McClatchy, WaPo And Romney Warn About McCain's Out Of Control Temper

In a disturbing expose Sunday, the McClatchy papers joined the growing list of press, pundits and politicians raising a red flag about John McCain's

McCain Furious In a disturbing expose Sunday, the McClatchy papers joined the growing list of press, pundits and politicians raising a red flag about John McCain's out-of-control temper. Following on the heels of the devastating revelations from the Washington Post in April, McClatchy documents many of the tantrums, outbursts and eruptions that continue to call McCain's presidential temperament into question. And as Mitt Romney's campaign revealed in January, those McCain tirades are directed at friend and foe alike.

Starting with an f-bomb hurled at GOP colleague John Cornyn, McClatchy details McCain's long history of explosions, a record which led Mississippi Republican Thad Cochran to conclude "the thought of (McCain) being president sends a cold chill down my spine":

There's a lengthy list of similar outbursts through the years: McCain pushing a woman in a wheelchair, trying to get an Arizona Republican aide fired from three different jobs, berating a young GOP activist on the night of his own 1986 Senate election and many more.

And that's just the tip of the iceberg when it comes to John McCain's white hot temper.

Among the most shocking incidents are those involving POW/MIA activists. As this video shows, McCain's "prosecutor-like questioning" of Dolores Alfond, chairwoman of the National Alliance of Families for the Return of America's Missing Servicemen and Women, left her in tears during a 1992 Senate hearing. In 1996, McCain lost his cool again when 25 of the group's members came to see him at the Senate:

Six people present have written statements describing what they saw. According to the accounts, McCain waved his hand to shoo away Jeannette Jenkins, whose cousin was last seen in South Vietnam in 1970, causing her to hit a wall.

As McCain continued walking, Jane Duke Gaylor, the mother of another missing serviceman, approached the senator. Gaylor, in a wheelchair equipped with portable oxygen, stretched her arms toward McCain.

"McCain stopped, glared at her, raised his left arm ready to strike her, composed himself and pushed the wheelchair away from him," according to Eleanor Apodaca, the sister of an Air Force captain missing since 1967.


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McCain's staff wouldn't respond to requests for comment about specific incidents.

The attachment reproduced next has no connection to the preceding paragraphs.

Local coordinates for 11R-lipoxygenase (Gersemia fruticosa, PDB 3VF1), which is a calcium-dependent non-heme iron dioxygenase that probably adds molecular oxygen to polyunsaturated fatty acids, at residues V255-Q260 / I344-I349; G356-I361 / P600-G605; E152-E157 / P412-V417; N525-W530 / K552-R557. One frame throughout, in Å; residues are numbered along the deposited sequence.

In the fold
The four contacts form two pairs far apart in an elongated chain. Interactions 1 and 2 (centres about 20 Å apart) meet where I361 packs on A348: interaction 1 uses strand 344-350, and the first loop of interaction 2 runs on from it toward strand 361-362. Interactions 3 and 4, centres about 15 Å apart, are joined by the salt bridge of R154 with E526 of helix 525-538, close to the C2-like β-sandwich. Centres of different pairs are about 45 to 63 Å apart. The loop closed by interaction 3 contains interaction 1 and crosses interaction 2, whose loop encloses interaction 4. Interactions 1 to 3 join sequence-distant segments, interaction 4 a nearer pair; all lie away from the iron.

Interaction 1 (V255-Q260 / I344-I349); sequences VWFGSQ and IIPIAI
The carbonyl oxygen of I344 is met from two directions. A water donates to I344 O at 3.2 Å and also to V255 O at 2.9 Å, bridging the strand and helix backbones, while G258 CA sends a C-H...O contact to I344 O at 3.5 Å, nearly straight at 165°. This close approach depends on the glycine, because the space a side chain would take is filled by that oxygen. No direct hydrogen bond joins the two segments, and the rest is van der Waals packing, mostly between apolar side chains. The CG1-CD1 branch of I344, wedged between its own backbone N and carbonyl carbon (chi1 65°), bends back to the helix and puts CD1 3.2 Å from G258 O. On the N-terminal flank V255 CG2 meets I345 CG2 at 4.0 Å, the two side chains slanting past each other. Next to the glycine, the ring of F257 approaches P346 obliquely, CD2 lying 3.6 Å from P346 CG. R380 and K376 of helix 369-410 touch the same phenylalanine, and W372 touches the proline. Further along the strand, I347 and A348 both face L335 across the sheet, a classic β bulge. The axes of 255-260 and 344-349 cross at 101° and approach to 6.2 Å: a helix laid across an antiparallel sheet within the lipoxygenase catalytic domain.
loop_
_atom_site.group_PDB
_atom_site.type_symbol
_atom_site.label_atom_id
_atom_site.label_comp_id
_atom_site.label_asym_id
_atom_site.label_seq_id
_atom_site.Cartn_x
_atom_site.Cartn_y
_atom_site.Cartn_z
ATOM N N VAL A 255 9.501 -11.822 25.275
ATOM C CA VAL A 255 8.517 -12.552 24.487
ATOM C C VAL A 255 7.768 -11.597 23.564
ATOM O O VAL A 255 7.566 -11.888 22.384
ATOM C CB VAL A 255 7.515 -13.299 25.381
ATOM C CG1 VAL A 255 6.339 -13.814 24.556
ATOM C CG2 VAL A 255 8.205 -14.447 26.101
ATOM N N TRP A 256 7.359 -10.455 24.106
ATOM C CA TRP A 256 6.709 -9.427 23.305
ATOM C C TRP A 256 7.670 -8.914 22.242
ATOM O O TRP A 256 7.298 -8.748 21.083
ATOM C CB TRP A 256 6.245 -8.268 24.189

McCain's rage is hardly limited to political opponents or messengers of inconvenient truths. Just ask Texas Republican Senator John Cornyn. As Perrspectives recalled in March:

While Cornyn ultimately endorsed McCain for the White House, in March 2007 he was on the receiving end of a McCain tantrum. Clashing over immigration policy, McCain dropped the F-bomb, saying to Cornyn, " F**k you! I know more about this than anyone else in the room."

Cornyn was far from alone among Senate Republicans in feeling the wrath of McCain. In 1999, McCain told the Finance Committee Chairman Pete Domenici (R-NM), "Only an a****** would put together a budget like this." On another occasion, he blasted the mild mannered Chuck Grassley (R-IA), " I'm calling you a f****** jerk."

McCain's fury also extended to his GOP allies in the House of Representatives. As the Washington Post and Real McCain author Cliff Schecter each reported, McCain nearly came to blows with his Arizona colleague, Rep. Rick Renzi.

In recent weeks, Democrats including Harry Reid, Dick Durbin and Barbara Boxer have all sounded the alarm about John McCain's decidedly unpresidential temperament. But it was Mitt Romney, the man who almost became the Republican vice presidential nominee, who offered the most ominous warnings to Americans that John McCain's dangerously out-of-control temper made him unfit for command.

As his make-or-break Florida primary contest against John McCain approached in January, Mitt Romney abandoned his pledge that "I'm not going to talk about the character of the people I'm running against." Instead, the Romney campaign produced a memo titled, "The McCain Way: Attack Republicans - A Top 10 List."

Romney's top 10 includes some of McCain's greatest hits - literally. In addition to the Cornyn, Grassley and Domenici episodes, the Romney list features some comparatively minor McCain blow-ups towards Dick Cheney, Mitch McConnell and other leading lights of the GOP. Amazingly, the Romney camp claimed that in 1995, John McCain "had a scuffle" with then 92-year old Strom Thurmond. (The complete "McCain Way" memo is available at the Boston Herald.)

During his first president run back in 1999, John McCain tried to defuse the growing concerns over his hot temper, insisting, "Do I insult anybody or fly off the handle or anything like that? No, I don't." And when the Washington Post detailed John McCain's legendary temper in April, his spokesman Mark Salter called its account "99% fiction." On Sunday, Salter defended his man again:

"McCain gets intense, and intent on his argument." His blowups with senators often result from colleagues being accustomed to deference, he said. "A lot of these guys aren't used to that," Salter said, so they get annoyed when a peer gets emotional.

Mitt Romney isn't the only Republican who's fretting about John McCain's finger being on the nuclear button. As Jon Hinz, the Arizona Republican Party executive director during McCain's 1986 Senate run, put it:

"It seems the only way to deal with John McCain is to think the way he does. If he gets more power, what's going to make him suddenly become a fuzzy, nice guy?"

With friends like that, who needs enemies? And thanks to Mitt Romney, we know how John McCain treats his friends.

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